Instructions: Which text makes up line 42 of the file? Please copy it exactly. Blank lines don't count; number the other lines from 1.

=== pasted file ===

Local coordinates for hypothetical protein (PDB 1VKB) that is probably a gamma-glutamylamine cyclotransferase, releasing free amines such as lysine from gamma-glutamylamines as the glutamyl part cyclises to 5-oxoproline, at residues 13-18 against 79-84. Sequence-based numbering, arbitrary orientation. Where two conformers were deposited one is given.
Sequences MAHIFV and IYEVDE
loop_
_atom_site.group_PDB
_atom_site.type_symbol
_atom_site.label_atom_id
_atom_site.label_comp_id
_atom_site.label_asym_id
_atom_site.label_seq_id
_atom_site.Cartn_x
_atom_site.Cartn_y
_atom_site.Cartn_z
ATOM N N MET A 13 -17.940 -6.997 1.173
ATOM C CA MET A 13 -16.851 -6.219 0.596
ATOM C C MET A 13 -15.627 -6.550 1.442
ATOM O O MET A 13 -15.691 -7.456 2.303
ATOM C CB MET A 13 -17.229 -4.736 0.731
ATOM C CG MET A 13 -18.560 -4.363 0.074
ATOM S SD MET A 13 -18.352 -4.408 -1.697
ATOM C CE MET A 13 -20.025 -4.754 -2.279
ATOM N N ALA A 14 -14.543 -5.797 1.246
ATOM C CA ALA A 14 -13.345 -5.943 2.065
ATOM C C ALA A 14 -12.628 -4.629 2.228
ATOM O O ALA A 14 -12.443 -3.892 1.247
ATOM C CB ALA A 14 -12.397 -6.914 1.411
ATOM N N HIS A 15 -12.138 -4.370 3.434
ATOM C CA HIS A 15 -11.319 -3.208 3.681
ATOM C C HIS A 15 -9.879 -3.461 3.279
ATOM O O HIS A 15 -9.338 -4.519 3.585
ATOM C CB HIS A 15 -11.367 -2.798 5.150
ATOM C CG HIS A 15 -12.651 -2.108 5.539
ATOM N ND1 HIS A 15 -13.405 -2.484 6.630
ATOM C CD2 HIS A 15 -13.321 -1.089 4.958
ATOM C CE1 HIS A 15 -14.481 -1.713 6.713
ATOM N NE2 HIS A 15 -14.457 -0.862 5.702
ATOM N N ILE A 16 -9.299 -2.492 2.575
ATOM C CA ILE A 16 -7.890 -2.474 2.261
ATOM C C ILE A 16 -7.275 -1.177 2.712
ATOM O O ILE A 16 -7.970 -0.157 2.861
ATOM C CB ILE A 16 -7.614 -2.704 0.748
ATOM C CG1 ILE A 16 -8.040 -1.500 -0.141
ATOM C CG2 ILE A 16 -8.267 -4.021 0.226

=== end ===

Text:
ATOM C CG2 ILE A 16 -8.267 -4.021 0.226